Finally, there are the SS relationships with an assigned lag that is larger than the activity duration forcing the model to show the work as an FS relationship. Why not just use the FS relationship? Unless there is a reason to model the work this way, it just doesn’t make sense to do so.

The relationship lag, if used correctly, can allow the schedule to model the plan. It is my opinion that the use of lags should be kept to the absolute minimum and only used to model SS or FF relationships.

But remember, the lag follows the calendar set for use for lag calculation. If the predecessor calendar is set for use, and the predecessor is assigned to a 5-day work week calendar, the lag will follow that calendar and the duration will be in work days. So, a 3-day lag could become a 5-day delay between the relationships if the lag spans a weekend. This may not have been the case when project work was planned and the schedule was developed and the lag did not span a weekend. Remember, this is not transparent, only someone who understands the schedule software and has access to the native file format can verify this. Unless the schedule layout includes the columns which show relationships with lags and the column that shows calendars. Even then, you need to know what the actual non-work days for the specific calendar are.

I know many of you can offer additional comments and recommendations. I welcome your comments and input. My goal, as always, is to help our industry and help the projects we support….

I’d love to hear what you think!

Please visit to learn more about Construction and Schedule Management Services, LLC

Please visit my LinkedIn account to learn more about me.

Please visit my “The Blue Book” ProView.

Paul Epperson CCM, PMP, PSP, PMI-SP

Construction Scheduling. The problem with Start to Start Relationships. Or, Why doesn’t a Delay to this Activity Duration push my Finish Date?

person-question-300x300Do you regularly use Start-to-Start SS relationships? Perhaps you add a lag to drive the start of the successor out a few days?

Have you had problems with this practice? Perhaps a delay to the completion of the predecessor activity is actualized, but does not impact the schedule?

This is a common practice, unfortunately. The best practice is to add an additional successor with a Finish-to-Start FS relationship, or even a Finish-to-Finish FF relationship. This will provide the logic that allows the delay to the completion of the activity to drive other work. Without that additional successor activity, what you have is an “open end” and the activity finish does drive any successive work. It could never complete and you would not see the problem in the logic.

This condition is simple to prevent. Just make it a practice to always add a FS or FF successor when using a SS relationship. The problem usually happens when you’re trying to recover time and start to schedule work concurrently. You simply forget to add the additional successor….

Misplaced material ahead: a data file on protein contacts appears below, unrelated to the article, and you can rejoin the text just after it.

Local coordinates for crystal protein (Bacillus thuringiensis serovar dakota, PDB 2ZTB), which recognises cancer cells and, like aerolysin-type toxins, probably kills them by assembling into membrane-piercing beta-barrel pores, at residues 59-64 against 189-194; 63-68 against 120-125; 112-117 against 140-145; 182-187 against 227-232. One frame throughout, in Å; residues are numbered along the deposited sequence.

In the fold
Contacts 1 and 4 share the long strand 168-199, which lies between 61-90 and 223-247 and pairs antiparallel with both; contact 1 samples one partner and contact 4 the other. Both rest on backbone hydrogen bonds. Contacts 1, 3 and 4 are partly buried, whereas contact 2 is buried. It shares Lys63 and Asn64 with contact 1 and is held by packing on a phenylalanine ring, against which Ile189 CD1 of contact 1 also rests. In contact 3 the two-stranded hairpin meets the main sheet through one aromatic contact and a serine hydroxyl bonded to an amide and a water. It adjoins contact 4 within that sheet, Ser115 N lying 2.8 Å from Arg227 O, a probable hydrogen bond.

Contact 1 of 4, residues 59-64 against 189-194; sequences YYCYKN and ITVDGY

Personally, I like to develop my schedules with all FS relationships unless the plan actually calls for a SS condition. If I have the need to use SS relationships, I assume my work isn’t broken down into enough detail to allow me to sequence the work logically.

There are always “exceptions to the rule”, but this is one I try to follow.

What other methods have you found to successfully utilize SS relationships, with or without lags?

I’d love to hear what you think!

Please visit to learn more about Construction and Schedule Management Services, LLC

Please visit my LinkedIn account to learn more about me.

Please visit my “The Blue Book” ProView.

Paul Epperson CCM, PMP, PSP, PMI-SP

Schedule Management. How should a Non-Schedule Savvy PM or Superintendent Develop and Manage a “Recovery Schedule”?

Struct SteelYou have a baseline schedule, with a few periodic updates completed, and now you need to make a revision to the schedule to dramatically re-sequence work, add/delete work to/from the project, or provide a required “Recovery Schedule”. What do you do?

This is one of the more difficult schedule management tasks. In some ways, it is almost more difficult than creating the baseline schedule.

Depending on the amount of time you need to “recover”, you will need to find the root causation for the schedule slippage and get that under control.  This could mean anything from having the party responsible for the slippage work additional hours to maintain the daily scheduled productivity, adding resources to increase the daily scheduled productivity, or resequencing of work to mitigate the lack of daily scheduled productivity or model concurrent work.

Next you will need to develop the most cost-effective means of accelerating work on the current longest path. This is tricky. Your schedule may have a near critical path which is very close to the scheduled longest path. As you shave days off the longest path, it will shift to the near critical path making that path the longest path. You will need to keep working at accelerating activities on the longest path, as it shifts until you reach the point of “recovery”.

That’s the easy part.

Now you have to obtain support for this plan from the project team. Subcontractors have to agree to provide what is needed to achieve this revised plan. Deliveries must be verified. Resource availability must be verified. There is probably additional cost involved. This must be managed a well.

In summary, any “recovery plan” will most likely involve concurrent work and/or acceleration of work. In any case, submitting a “recovery schedule” without the support of the project team for execution of the revised plan is a disservice to the owner, the project team and the project. You must be able to gain the commitment of the project team.

Schedule management includes many tasks and processes. Developing the “recovery schedule” is one of the more difficult tasks. The Project Manager should always be intimately involved with the planning of the revised work plan and “buy-in” from the project team is necessary for the successful execution of the “recovery plan”.

You may be able to manage the development of the recovery schedule without any problems.

However, when in doubt, seek out the advice of a professional planner and scheduler.